A Brexit vote may have rattled the U.K.'s ambition to become the world's Fintech capital, but the country's biggest lenders are finally opening doors to sector players for tighter collaboration.
Investment into British financial technology companies has dropped 26% to $532 million so far this year, according to a recent survey by Innovate Finance and obtained by TheStreet, less than half of the $1.09 billion recorded last year. It's also a striking contrast to the 27% increase -- to $15.2 billion -- witnessed globally, with China and the U.S. leading the way.
The not-for-profit association, which represents more than 250 Fintech players in the U.K., attributed the decline largely due to uncertainties surrounding the country's June 23 vote to leave the European Union. A steep decline of 33% was witnessed in the second quarter, when the vote was cast.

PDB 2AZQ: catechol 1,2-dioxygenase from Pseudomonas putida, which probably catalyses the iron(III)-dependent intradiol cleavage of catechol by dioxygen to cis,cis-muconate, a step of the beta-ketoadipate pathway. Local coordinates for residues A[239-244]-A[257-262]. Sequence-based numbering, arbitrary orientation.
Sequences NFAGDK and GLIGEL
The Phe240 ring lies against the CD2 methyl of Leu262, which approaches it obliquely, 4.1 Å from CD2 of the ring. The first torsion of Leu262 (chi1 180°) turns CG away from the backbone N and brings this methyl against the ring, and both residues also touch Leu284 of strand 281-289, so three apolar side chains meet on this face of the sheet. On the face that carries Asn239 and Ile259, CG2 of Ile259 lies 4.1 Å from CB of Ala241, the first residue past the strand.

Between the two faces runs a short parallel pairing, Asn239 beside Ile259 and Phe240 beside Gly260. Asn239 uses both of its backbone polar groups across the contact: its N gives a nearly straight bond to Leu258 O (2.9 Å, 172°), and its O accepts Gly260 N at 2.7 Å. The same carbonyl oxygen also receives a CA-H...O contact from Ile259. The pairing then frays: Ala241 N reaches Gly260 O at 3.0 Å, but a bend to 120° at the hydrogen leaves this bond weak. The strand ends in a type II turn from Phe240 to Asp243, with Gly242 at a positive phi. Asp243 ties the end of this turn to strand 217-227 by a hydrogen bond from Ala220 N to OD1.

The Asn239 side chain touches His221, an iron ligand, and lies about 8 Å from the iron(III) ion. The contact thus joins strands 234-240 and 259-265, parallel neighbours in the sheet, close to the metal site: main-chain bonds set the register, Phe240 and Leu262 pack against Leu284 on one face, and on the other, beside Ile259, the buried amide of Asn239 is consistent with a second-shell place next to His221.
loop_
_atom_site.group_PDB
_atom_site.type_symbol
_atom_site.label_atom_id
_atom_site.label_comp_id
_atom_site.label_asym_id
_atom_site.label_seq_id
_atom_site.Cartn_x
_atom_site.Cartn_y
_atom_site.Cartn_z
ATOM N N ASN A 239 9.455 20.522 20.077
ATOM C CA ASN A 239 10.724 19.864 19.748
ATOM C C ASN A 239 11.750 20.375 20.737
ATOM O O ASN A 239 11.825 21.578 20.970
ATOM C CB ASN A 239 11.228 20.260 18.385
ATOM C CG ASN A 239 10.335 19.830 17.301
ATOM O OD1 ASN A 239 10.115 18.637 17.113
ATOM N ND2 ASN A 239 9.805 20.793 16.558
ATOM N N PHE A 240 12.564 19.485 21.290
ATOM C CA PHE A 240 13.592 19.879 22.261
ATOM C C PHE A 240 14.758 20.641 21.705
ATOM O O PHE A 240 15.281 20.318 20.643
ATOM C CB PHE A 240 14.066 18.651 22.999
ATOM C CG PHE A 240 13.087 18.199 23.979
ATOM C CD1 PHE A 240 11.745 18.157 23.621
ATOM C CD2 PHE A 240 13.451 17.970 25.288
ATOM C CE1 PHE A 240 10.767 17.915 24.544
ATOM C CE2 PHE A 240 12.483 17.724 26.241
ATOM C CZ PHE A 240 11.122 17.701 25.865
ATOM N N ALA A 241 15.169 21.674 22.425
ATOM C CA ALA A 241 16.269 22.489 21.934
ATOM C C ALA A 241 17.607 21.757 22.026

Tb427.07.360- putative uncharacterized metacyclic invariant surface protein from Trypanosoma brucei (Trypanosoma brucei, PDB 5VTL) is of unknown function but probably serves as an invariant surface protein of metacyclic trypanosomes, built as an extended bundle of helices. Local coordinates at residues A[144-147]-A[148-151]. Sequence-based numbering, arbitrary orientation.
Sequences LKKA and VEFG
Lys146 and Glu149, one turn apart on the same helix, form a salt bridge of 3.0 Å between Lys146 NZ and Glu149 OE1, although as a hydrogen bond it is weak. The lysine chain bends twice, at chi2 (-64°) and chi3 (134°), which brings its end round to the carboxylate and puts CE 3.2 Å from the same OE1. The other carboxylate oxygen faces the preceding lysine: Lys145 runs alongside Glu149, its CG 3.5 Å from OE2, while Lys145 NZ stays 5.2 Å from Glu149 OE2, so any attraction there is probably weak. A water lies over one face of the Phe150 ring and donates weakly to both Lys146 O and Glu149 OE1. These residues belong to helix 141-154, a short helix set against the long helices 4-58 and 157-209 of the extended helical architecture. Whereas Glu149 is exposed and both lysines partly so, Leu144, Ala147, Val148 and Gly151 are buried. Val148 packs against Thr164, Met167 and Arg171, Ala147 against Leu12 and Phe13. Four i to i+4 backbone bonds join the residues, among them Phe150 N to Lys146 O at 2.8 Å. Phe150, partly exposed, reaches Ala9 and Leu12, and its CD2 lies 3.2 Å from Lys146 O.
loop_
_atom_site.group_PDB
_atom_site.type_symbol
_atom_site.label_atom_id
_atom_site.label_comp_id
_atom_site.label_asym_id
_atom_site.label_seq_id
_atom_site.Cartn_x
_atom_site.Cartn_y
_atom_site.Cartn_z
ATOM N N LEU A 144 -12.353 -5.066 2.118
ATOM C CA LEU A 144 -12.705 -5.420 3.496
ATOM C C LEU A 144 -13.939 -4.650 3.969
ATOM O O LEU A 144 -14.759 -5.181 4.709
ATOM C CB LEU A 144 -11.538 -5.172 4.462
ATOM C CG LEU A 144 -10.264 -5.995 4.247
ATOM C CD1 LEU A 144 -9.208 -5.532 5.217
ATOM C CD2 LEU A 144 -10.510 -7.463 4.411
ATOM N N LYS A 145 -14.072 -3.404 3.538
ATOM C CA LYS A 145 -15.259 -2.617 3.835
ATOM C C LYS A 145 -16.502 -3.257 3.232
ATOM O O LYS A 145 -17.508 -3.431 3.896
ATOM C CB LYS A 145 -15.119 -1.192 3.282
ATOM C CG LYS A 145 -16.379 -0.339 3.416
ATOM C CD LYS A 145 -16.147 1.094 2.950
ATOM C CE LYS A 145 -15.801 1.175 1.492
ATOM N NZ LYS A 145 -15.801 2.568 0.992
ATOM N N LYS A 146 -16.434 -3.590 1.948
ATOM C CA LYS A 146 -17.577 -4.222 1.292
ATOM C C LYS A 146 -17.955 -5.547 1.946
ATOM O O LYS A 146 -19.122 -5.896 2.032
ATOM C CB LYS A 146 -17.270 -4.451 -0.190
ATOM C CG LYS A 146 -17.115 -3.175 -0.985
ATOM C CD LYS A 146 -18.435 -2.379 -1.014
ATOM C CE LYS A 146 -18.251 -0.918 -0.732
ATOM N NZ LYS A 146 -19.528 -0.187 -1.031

And with Brexit confusion lingering - a leaked memo Tuesday accused the government of having "no overall strategy" for leaving the EU - the coast may not clear for awhile for the Fintech players, a majority of which are waiting for policies to be set on passporting and immigration, among others.
In another part of town, however, change is slowly happening regardless of the outcome.
Royal Bank of Scotland (RBS) rolled out its tie-up with Iwoca -- which stands for instant working capital -- a London-based Fintech player which lends to small businesses utilizing technology to check an applicant's data and enable speedy credit checks.
Under this scheme, which also involves RBS tying up with four other alternative lenders, the relationship managers of the Edinburgh-based bank can now refer small business customers across the country to Iwoca for credit where the bank cannot.